weather

[ weth-er ]
/ ˈwɛð ər /

noun

verb (used with object)

verb (used without object)

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anchorite

Idioms for weather

    under the weather, Informal.
    1. somewhat indisposed; ailing; ill.
    2. suffering from a hangover.
    3. more or less drunk: Many fatal accidents are caused by drivers who are under the weather.

Origin of weather

before 900; Middle English (noun), Old English weder; cognate with Dutch weder, German Wetter, Old Norse vethr

historical usage of weather

Weather and its (Germanic) kindred terms wind and window are derivatives of the very common, very complicated Proto-Indo-European root awe-, awē-, wē- “to blow.” The variant awe- is the source of Germanic wedram “storm, weather” (Old English weder, English weather ). The suffixed variant wēn- forms Latin ventum “wind,” and English wind and window.
Window is first recorded in Middle English in the first half of the 13th century. It comes from Old Norse vindauga “wind eye,” originally an opening in a gable or roof to release smoke and admit light. (The Old Norse word came into Old English before the initial w- became v- in literary Old Norse.)

OTHER WORDS FROM weather

weath·er·er, noun

WORDS THAT MAY BE CONFUSED WITH weather

weather whether whither wither (see synonym study at wither)
Dictionary.com Unabridged Based on the Random House Unabridged Dictionary, © Random House, Inc. 2020

British Dictionary definitions for under the weather

weather
/ (ˈwɛðə) /

noun

adjective

(prenominal) on or at the side or part towards the wind; windwardthe weather anchor Compare lee (def. 4)

verb

Derived forms of weather

weatherability, nounweatherer, noun

Word Origin for weather

Old English weder; related to Old Saxon wedar, Old High German wetar, Old Norse vethr
Collins English Dictionary - Complete & Unabridged 2012 Digital Edition © William Collins Sons & Co. Ltd. 1979, 1986 © HarperCollins Publishers 1998, 2000, 2003, 2005, 2006, 2007, 2009, 2012

Scientific definitions for under the weather

weather
[ wĕðər ]

The state of the atmosphere at a particular time and place. Weather is described in terms of variable conditions such as temperature, humidity, wind velocity, precipitation, and barometric pressure. Weather on Earth occurs primarily in the troposphere, or lower atmosphere, and is driven by energy from the Sun and the rotation of the Earth. The average weather conditions of a region over time are used to define a region's climate.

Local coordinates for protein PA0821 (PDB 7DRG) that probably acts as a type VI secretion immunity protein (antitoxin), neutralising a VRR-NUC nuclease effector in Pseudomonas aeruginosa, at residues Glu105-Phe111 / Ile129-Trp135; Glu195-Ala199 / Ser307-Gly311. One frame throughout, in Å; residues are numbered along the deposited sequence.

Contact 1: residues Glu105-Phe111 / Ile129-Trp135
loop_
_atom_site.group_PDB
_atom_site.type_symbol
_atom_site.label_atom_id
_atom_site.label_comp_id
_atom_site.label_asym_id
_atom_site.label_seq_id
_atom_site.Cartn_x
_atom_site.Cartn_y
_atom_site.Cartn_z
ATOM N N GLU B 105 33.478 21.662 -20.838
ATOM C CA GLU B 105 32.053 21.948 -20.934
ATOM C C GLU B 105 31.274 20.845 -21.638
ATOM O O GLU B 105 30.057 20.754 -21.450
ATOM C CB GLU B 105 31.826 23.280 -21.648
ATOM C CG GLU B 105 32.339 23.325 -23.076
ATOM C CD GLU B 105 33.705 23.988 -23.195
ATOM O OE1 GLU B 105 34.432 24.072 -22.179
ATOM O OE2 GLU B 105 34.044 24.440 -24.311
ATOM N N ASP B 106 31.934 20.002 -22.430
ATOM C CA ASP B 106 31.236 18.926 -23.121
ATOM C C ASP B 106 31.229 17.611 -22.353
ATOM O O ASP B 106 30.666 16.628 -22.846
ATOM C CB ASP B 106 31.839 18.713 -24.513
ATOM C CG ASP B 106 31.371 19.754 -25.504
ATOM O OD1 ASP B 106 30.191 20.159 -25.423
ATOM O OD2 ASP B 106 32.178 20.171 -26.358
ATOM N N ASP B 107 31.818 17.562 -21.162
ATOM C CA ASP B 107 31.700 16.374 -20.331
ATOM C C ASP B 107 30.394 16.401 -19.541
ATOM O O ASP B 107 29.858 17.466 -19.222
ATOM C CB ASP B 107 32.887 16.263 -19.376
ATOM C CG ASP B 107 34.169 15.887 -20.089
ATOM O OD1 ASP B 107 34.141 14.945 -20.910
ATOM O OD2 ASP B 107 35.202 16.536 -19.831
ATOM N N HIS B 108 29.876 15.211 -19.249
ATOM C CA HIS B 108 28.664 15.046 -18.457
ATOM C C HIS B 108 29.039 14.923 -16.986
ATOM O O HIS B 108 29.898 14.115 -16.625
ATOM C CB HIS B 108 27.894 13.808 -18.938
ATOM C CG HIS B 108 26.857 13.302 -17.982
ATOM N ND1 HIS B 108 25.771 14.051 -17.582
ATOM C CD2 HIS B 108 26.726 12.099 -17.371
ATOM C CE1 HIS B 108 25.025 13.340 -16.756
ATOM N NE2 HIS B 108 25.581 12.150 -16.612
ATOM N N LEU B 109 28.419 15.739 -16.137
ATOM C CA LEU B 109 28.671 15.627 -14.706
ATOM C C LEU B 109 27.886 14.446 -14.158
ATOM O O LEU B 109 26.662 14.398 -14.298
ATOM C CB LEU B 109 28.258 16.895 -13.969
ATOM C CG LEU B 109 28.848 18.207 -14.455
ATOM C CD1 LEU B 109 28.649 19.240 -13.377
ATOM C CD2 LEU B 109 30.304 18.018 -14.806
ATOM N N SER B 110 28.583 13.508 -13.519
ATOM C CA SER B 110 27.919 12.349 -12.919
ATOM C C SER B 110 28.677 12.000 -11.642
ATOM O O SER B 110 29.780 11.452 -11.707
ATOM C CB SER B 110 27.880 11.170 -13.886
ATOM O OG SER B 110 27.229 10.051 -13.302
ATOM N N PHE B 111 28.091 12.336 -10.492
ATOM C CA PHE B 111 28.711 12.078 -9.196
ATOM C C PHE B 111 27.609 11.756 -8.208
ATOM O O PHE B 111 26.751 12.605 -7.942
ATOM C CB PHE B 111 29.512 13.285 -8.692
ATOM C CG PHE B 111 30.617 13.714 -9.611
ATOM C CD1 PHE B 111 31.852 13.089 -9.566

The American Heritage® Science Dictionary Copyright © 2011. Published by Houghton Mifflin Harcourt Publishing Company. All rights reserved.

Cultural definitions for under the weather (1 of 2)

under the weather

Indisposed, unwell: “The day after the big party, Jay had to call in sick, saying he was feeling under the weather.”

Cultural definitions for under the weather (2 of 2)

weather

The daily conditions of the atmosphere in terms of temperature, atmospheric pressure, wind, and moisture.

The New Dictionary of Cultural Literacy, Third Edition Copyright © 2005 by Houghton Mifflin Harcourt Publishing Company. Published by Houghton Mifflin Harcourt Publishing Company. All rights reserved.

Idioms and Phrases with under the weather (1 of 2)

under the weather

Ailing, ill; also, suffering from a hangover. For example, She said she was under the weather and couldn't make it to the meeting. This expression presumably alludes to the influence of the weather on one's health. [Early 1800s] The same term is sometimes used as a euphemism for being drunk, as in After four drinks, Ellen was a bit under the weather.

Idioms and Phrases with under the weather (2 of 2)

weather

The American Heritage® Idioms Dictionary Copyright © 2002, 2001, 1995 by Houghton Mifflin Harcourt Publishing Company. Published by Houghton Mifflin Harcourt Publishing Company.